The losses of glycine, proline, alanine and serine via faux sweat may limit muscle maintenance, repair and recovery processes associated with exercise. Glycine is the most abundant collagen amino acid representing approximately 33% of the amino acid content of the protein, while proline comprises 22% of pro-collagen with almost half of the proline subsequently modified post-transcription to form hydroxyproline. Alanine comprises 11% and serine around 3.6% of the amino acid composition of collagen. Collagen proteins represent the largest family of proteins in the body (Di Lullo et al. 2002; Kjaer and Hansen 2008) and collagen is a major component of the endomysium which is the connective tissue surrounding the muscle fibres (Light and Champion 1984). Losses of these amino acids could potentially negatively impact collagen synthesis, particularly in females where the losses of proline in sweat were double than that of the males. This proposal was supported by the detection of higher levels of the collagen breakdown product hydroxyproline in the females. Losses of the key precursor amino acids for collagen synthesis may lead to amino acids such as glycine and proline becoming conditionally essential. The turnover of connective tissue may represent a key source of protein catabolism to support exercise which would be consistent with the high levels of collagen amino acids found in the female sweat following exercise.
Glycine and histidine were the amino acids found in the greatest concentrations in both sweat and urine which was consistent with earlier studies (Derezinski et al. 2017; Tan and Bajra 2006). Taurine was not measured in the current study but was also noted as being a highly abundant component of the urine as well as 3-methyl-histidine, which can be an indicator of muscle protein turnover (Derezinski et al. 2017). The high sweat concentrations in combination with high urinary losses of histidine suggested that increases in exercise and exposures to high temperatures would place additional demands on the intake of histidine. Histidine is important in haemoglobin production and depletion can lead to anaemia and associated fatigue that may be corrected by provision of dietary histidine (Clemens et al. 1984; Cooperman and Lopez 2002; Kopple and Swendseid 1975). Sweat levels of histidine, glycine, serine and alanine were the key components differentiating the relative abundance profiles between the four clusters generated by k-means clustering techniques. In a previous study, urinary concentrations of histidine, glycine, serine and alanine were also major factors discriminating between three clusters (Dunstan et al. 2017). The body’s capacity to retain these key amino acids by minimising losses occurring via urine and sweat (including amino acids leached from the skin surface) would be important in maintaining nitrogen balance (Phillips and VanLoon 2011). Such an association would compound an individual’s susceptibility to amino acid depletion potentially resulting in a negative nitrogen balance under conditions of increased exercise, insufficient protein intake, pathogenic challenge, injury, stress or trauma.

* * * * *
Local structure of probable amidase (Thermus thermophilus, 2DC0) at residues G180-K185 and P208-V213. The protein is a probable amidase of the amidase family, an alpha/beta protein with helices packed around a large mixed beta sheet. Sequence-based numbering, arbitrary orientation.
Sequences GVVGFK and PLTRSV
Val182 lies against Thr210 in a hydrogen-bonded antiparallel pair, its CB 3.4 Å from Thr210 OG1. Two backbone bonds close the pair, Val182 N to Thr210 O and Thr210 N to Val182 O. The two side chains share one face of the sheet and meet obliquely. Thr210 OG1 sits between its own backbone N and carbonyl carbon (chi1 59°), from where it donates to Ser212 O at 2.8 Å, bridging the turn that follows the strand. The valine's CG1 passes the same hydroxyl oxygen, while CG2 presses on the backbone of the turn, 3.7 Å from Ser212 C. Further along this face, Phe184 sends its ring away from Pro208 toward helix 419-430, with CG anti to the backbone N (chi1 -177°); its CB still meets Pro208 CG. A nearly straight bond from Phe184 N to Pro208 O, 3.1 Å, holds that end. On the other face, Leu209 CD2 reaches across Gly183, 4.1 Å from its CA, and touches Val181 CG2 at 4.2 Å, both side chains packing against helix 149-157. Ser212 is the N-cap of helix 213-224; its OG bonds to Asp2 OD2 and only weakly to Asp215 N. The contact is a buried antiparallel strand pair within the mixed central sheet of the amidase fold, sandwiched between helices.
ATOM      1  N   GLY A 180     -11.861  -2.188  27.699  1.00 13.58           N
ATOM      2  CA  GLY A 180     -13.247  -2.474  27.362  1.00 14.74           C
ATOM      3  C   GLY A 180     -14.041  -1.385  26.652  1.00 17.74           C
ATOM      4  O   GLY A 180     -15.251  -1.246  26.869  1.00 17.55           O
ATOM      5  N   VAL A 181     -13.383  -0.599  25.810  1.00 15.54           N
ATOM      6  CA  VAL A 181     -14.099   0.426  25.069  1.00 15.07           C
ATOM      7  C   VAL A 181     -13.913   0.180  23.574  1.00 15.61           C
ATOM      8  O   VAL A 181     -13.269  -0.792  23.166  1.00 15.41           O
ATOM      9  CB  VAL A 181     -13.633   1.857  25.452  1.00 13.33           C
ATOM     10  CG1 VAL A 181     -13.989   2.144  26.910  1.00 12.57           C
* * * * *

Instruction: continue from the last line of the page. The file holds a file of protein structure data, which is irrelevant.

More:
Comparisons of the females reporting chronic fatigue with the healthy females revealed increased losses in faux sweat of the sulphur-containing amino acid methionine. Further losses of asparagine and aspartic acid were also noted. The males reporting CFS had high variance but the values reflected a substantial upward shift in the amount of amino acids lost via the faux sweat with nearly all amino acids showing significant increases compared to the healthy males. In addition to glycine and alanine, the males with fatigue also had significantly higher levels of proline and hydroxyproline, indicative of higher rates of collagen turnover compared with the healthy males. The patients with chronic fatigue were not asked to undergo exercise to generate sweat and the passive mode of collection could result in some differences between the faux sweat compositions. However, females with CFS had higher total concentrations of amino acids in the faux sweat compared with the healthy females (not statistically significant) but the CFS males had more than double the concentration of amino acids compared with the healthy males. These results suggested that amino acid losses via the skin through insensible water loss, leaching of NMF and sweating in patients with chronic fatigue could contribute to a net negative balance with impact on fatigue and metabolic homeostasis. These outcomes were consistent with a recent report of altered metabolic homeostasis in patients with chronic fatigue which determined that 80% of measured metabolites were decreased in patients with CFS indicative of a hypometabolic state (Naviaux et al. 2016). The broad range of tissues, organs and functions which could be affected by impaired collagen turnover and the loss of key collagen amino acids by women suggested a new avenue of research regarding the aetiology of CFS.
The process of sweat-facilitated losses of amino acids represents a significant pathway for loss of key amino acids with exercise and exposure to warmer conditions. Females displayed higher concentrations of amino acids in faux sweat compared with males. Glycine and histidine were the major components lost in both sweat and urine and thus, under high-intensity exercise regimes and conditions of high sweat volume, these might represent potential limiting factors influencing rates of protein turnover to support exercise metabolism, repair and recovery processes. Higher levels of proline, hydroxyproline, glycine, alanine, serine and aspartic acid in sweat from females were consistent with higher rates of collagen turnover in females. The male subjects reporting a diagnosis of CFS showed a higher capacity to lose amino acids via faux sweat than healthy males. It was concluded that losses of amino acids in sweat could significantly contribute to the status of nitrogen balance in humans.
This work was supported by the Judith Mason and Harold Stannett Williams Memorial Foundation and the Gideon Lang Foundation.
Compliance with ethical standards
The work was supported by the Harold Stannett Williams and Judith Mason Research Foundation and the Gideon Lang Research Foundation. The funders had no role in study design, data collection and analysis, decision to publish, or preparation of the manuscript. http://www.anz.com.au/resources/2/f/2fce2b804a47773887c8cfac93b0266b/MasonNatMedGuidelines.pdf?CACHEID=2fce2b804a47773887c8cfac93b0266b.
Conflict of interest
The authors declare that they have no conflict of interest.
All procedures performed in studies involving human participants were in accordance with the ethical standards of the institutional and/or national research committee and with the 1964 Helsinki declaration and its later amendments or comparable ethical standards.